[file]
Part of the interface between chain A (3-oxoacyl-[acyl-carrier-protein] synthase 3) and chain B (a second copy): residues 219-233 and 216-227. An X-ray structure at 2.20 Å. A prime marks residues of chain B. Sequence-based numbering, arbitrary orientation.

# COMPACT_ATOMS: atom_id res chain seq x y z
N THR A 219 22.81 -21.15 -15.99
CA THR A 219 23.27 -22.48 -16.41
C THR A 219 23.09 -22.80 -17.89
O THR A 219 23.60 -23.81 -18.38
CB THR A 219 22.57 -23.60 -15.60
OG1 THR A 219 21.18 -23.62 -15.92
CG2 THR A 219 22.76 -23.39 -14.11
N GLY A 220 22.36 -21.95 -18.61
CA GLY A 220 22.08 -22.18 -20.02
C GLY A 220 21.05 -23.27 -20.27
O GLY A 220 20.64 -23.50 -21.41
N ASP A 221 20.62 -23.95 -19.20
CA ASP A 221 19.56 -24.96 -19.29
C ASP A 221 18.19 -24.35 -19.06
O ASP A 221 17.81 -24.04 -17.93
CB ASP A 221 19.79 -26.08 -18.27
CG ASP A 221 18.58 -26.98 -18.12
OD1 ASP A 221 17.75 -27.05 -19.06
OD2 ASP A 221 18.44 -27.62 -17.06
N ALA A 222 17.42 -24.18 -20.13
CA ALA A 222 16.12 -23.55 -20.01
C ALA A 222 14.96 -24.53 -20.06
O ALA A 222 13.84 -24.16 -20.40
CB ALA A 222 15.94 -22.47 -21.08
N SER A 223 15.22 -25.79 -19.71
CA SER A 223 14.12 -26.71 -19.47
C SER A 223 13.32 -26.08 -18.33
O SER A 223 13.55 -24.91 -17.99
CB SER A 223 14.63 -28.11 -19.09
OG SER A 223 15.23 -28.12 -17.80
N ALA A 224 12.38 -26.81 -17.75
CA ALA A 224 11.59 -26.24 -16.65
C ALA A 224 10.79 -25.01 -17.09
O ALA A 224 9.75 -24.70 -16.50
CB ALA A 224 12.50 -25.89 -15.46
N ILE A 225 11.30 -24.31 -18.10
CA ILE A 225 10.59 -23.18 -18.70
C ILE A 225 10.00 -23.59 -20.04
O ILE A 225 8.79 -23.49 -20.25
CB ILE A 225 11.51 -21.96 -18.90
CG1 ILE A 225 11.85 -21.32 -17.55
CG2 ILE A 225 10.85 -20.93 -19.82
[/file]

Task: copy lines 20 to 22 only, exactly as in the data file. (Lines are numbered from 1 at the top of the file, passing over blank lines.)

OD1 ASP A 221 17.75 -27.05 -19.06
OD2 ASP A 221 18.44 -27.62 -17.06
N ALA A 222 17.42 -24.18 -20.13